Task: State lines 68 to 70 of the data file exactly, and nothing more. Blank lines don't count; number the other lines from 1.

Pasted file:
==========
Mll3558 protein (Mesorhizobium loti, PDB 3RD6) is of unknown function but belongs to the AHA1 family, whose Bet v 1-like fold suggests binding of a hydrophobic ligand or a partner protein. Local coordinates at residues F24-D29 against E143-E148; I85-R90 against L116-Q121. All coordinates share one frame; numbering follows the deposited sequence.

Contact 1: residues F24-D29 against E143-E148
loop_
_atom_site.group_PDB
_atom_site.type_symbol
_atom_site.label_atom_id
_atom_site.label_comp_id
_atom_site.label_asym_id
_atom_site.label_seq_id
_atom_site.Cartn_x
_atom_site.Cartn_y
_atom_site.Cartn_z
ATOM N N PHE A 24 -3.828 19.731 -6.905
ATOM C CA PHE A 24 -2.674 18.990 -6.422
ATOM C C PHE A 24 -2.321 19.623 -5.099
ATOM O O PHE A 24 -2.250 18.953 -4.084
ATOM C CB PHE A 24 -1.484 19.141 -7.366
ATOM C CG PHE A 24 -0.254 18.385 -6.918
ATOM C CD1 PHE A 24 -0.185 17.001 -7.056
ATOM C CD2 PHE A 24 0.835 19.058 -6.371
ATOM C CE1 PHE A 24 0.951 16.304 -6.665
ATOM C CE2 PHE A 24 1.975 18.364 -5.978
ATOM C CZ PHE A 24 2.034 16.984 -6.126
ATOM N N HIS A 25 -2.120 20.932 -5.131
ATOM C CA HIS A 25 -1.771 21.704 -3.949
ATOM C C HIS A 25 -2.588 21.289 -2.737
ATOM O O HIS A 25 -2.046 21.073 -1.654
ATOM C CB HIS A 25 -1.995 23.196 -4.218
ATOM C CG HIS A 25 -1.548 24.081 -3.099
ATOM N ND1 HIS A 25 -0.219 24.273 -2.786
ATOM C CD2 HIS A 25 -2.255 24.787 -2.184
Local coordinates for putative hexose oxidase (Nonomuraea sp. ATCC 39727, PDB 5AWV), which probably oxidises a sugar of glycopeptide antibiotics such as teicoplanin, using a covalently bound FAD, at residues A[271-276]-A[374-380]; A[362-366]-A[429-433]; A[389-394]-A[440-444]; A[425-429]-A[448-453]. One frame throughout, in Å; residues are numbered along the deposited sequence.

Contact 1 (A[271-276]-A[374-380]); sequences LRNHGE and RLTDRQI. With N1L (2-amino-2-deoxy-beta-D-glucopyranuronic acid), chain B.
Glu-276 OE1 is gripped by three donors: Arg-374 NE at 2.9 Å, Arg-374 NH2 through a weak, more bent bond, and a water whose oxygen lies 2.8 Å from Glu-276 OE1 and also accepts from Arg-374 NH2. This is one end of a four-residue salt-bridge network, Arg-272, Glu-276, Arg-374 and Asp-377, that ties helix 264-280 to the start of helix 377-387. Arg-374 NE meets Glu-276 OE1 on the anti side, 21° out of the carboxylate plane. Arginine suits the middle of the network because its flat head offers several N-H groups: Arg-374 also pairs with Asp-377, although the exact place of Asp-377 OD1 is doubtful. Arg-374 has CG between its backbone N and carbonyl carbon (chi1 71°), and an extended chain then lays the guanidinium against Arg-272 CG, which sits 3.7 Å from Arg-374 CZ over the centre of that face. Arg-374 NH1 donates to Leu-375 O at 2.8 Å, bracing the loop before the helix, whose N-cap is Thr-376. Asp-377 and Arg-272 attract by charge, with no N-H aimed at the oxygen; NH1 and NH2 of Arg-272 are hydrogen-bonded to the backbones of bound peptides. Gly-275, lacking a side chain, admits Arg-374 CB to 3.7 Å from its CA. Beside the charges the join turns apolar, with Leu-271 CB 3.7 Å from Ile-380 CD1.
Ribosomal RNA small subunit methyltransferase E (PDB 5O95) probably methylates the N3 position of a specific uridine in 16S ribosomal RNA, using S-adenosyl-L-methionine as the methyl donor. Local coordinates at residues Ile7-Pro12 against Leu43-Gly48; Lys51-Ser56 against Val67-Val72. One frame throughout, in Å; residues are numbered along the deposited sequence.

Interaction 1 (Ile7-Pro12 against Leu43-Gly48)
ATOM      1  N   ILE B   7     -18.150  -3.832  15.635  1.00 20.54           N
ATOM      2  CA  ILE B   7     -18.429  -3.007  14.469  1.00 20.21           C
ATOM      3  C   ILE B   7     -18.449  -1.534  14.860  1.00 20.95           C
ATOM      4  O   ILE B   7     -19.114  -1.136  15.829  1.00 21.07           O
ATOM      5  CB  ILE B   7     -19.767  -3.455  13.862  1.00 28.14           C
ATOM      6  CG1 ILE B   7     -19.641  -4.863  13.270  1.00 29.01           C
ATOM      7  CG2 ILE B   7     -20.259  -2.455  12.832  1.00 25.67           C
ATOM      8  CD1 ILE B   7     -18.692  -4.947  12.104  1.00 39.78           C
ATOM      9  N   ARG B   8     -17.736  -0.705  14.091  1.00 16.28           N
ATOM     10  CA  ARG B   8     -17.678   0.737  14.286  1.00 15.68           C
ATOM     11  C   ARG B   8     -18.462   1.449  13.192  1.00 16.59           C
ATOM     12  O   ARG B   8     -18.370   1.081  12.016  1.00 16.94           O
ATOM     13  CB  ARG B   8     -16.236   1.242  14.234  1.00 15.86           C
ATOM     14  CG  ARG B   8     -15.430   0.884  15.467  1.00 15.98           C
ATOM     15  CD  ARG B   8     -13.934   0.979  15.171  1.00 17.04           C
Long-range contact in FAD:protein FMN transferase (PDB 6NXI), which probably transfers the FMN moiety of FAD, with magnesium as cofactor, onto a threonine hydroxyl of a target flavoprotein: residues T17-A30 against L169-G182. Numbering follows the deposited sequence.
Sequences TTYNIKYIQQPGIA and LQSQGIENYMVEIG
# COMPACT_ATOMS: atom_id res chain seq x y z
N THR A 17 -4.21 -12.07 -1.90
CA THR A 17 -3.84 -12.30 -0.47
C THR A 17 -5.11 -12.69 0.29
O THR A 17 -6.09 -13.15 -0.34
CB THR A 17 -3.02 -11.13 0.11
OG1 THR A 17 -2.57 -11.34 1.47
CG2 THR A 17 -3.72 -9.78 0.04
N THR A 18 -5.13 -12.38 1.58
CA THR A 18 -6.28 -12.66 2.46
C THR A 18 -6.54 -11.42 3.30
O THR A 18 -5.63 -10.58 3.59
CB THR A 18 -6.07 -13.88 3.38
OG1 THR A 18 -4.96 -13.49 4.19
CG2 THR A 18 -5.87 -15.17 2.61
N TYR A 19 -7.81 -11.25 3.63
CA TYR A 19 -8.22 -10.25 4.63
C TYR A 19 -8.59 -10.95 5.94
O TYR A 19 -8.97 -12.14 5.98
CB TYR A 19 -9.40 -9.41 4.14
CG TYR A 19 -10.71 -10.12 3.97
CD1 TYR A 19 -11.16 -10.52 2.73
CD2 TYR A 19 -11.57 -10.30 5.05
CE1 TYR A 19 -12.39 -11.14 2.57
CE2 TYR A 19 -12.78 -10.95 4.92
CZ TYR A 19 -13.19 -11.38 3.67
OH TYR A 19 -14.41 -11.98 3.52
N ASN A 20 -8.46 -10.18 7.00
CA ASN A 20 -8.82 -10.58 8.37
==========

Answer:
CG2 THR A 18 -5.87 -15.17 2.61
N TYR A 19 -7.81 -11.25 3.63
CA TYR A 19 -8.22 -10.25 4.63